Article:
Even at the best of times an operating system is a work in progress that requires frequent updates to stay current with other software and to patch security holes and incompatibilities that hackers are always turning up. I’m currently running three OS versions on different computers, Ubuntu on an old laptop, OSX Tiger and Windows Vista SP1, and all of them require almost weekly updates.
That’s why I greet the announcement that Microsoft has finished Windows 7 in time to make the Oct. 22 release date with a lukewarm “meh.” I happen to know that Windows 7 will never be finished and that by the time you get it home and load it on your computer there will probably be a few hundred megabytes of updates already waiting in the wings. That’s just how these things work.
In fact, Microsoft is already shipping out Windows 7 to partners and vendors with the understanding that a lot can happen in three months and things will need to be patched. If anything it’s probably better this way, as a limited release of the program in Beta and Release Candidate builds has already helped to uncover bugs and security holes.
I’m personally excited about Windows 7 as there’s no way I can afford to buy a Mac laptop at this time with the kind of bells and whistles I’d like to have. In fact, some of those bells and whistles aren’t even available on Mac laptops right now, such as HDMI out ports, Blu ray players, etc.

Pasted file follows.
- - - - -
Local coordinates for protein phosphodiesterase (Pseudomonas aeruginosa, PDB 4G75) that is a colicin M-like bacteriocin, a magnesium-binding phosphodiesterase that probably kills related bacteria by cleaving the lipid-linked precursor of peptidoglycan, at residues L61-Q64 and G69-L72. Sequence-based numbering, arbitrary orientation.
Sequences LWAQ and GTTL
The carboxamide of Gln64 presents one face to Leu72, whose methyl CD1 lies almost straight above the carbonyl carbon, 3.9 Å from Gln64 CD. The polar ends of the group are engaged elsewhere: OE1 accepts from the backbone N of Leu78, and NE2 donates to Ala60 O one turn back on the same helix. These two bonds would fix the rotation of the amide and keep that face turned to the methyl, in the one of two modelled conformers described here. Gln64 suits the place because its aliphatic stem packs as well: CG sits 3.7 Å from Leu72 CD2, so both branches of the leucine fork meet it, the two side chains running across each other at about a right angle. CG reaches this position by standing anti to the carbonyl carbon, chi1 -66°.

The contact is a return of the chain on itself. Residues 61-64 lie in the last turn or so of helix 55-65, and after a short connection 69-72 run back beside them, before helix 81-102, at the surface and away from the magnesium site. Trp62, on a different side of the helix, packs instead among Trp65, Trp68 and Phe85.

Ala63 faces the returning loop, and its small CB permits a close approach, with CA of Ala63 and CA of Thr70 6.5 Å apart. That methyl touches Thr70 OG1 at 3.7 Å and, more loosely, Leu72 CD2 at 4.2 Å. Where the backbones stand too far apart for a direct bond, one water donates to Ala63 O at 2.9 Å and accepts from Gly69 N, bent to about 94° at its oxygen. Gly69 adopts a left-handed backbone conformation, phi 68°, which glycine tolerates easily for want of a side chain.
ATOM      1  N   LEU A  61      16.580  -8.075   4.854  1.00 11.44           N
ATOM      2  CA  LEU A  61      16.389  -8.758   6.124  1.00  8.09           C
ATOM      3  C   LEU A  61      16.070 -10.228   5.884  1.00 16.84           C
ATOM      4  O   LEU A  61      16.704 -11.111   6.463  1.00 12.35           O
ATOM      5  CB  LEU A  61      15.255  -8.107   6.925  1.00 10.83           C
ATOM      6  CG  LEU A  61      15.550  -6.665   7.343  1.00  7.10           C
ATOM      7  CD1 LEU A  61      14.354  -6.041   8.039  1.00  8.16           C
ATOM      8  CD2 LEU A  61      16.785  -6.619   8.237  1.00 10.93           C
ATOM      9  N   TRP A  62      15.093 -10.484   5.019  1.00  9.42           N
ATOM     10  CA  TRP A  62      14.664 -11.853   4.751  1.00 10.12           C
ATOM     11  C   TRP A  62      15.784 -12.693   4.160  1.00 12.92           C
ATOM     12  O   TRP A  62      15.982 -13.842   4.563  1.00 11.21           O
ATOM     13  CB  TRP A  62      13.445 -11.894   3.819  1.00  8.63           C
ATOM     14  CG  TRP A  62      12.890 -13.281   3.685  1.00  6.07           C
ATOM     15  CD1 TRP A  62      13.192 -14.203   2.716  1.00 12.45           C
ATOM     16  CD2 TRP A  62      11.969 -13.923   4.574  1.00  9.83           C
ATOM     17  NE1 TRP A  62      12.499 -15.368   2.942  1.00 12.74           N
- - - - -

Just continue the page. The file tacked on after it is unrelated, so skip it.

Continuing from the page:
And as more than one tech columnist has pointed out recently, the operating system isn’t really that important anymore to the average consumer who is doing most of their computing on the web. If you use your computer for e-mail, Facebook and hockey boxscores it doesn’t really matter what kind of operating system you have.
Gaming is still better on PC, video editing is probably still better on Mac, but otherwise the difference between platforms — as the average person sees it — is getting smaller all the time. And while each system has proprietary software that is unique, all the good software out there is compatible with both systems.
Other than concerns about viruses I have no reason to stick with Mac, and even then Windows is taking the step of releasing free anti-virus and spyware software. Microsoft Security Essentials (www.microsoft.com/security_essentials) is now available in beta form, and early word is that it works. It’s also small, and won’t drag on your system performance like other security software out there.